The danger of using current terminology and identities when discussing the past, especially marginalised and oppressed pasts, is that it results in bad history.
Lara Croft, feminism and riot grrrl.
Political fashion has never been straightforward.
It used to feel like a school canteen full of rival gangs - now it's a civilised dining room.
Girl in a Band reaps the rewards of its introspective author with a pan-American story that will engross fans and non-fans alike.
The Reading and Leeds line-up is outrageously light on women musicians - but with set-in-their-ways promoters and the exclusionary demands of touring, it's going to be hard to change.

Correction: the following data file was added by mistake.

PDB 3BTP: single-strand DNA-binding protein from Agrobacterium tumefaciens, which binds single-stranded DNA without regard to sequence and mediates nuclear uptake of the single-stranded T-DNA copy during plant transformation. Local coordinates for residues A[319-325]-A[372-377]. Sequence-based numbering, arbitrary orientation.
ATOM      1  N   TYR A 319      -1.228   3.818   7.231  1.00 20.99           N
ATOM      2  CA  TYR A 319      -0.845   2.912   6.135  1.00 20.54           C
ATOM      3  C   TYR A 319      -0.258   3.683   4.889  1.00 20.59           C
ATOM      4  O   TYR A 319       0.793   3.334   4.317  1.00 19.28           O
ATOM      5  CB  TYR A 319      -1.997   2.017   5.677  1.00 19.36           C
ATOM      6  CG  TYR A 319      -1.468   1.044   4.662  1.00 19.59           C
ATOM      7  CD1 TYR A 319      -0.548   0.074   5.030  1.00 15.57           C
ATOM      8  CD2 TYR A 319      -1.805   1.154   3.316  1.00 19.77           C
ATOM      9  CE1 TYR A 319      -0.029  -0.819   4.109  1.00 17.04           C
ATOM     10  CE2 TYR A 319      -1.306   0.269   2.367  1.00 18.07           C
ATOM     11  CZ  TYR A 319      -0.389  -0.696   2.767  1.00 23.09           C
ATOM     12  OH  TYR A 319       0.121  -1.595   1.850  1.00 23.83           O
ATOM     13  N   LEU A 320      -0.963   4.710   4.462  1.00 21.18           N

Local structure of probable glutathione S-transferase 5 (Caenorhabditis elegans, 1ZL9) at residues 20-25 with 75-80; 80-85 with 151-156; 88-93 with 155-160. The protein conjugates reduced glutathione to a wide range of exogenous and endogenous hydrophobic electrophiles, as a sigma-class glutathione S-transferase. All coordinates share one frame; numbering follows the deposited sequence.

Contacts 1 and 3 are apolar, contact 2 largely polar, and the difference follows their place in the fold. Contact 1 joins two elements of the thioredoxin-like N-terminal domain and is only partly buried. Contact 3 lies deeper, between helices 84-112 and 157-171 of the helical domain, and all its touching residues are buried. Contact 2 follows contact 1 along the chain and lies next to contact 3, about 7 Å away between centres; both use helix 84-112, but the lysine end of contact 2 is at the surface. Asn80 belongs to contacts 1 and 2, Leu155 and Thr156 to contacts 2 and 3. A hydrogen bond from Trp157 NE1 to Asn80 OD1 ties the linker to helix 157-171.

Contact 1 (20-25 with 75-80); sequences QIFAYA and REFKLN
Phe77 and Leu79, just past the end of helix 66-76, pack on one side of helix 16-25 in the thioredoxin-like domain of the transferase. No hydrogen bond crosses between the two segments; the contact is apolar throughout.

Tales from the Stave and The Film Programme on BBC Radio 4.
With the genius of fashion increasingly subsumed by the demands of mass commerce, it's hard not to implicate the industry in Galliano and McQueen's fates.
Ryan Gilbey reviews It Follows, directed by David Robert Mitchell.
Does a breakfast taken in the first term of the Thatcher administration still count?
Despite scant funding and resources, London’s Feminist Library is turning their 40th year into a celebration of storytelling, history – and, hopefully, sofas.
Comparable to Herman Melville’s “Bartleby, the Scrivener” to Kafka’s “A Hunger Artist”, The Vegetarian ties social refusal to sexual protest.
Harry Brighouse and Adam Swift's Family Values: the Ethics of Parent-Child Relationships, and Tanith Carey's Taming the Tiger Parent.
Plus Suffragettes Forever! – a good series let down by its tone and speed.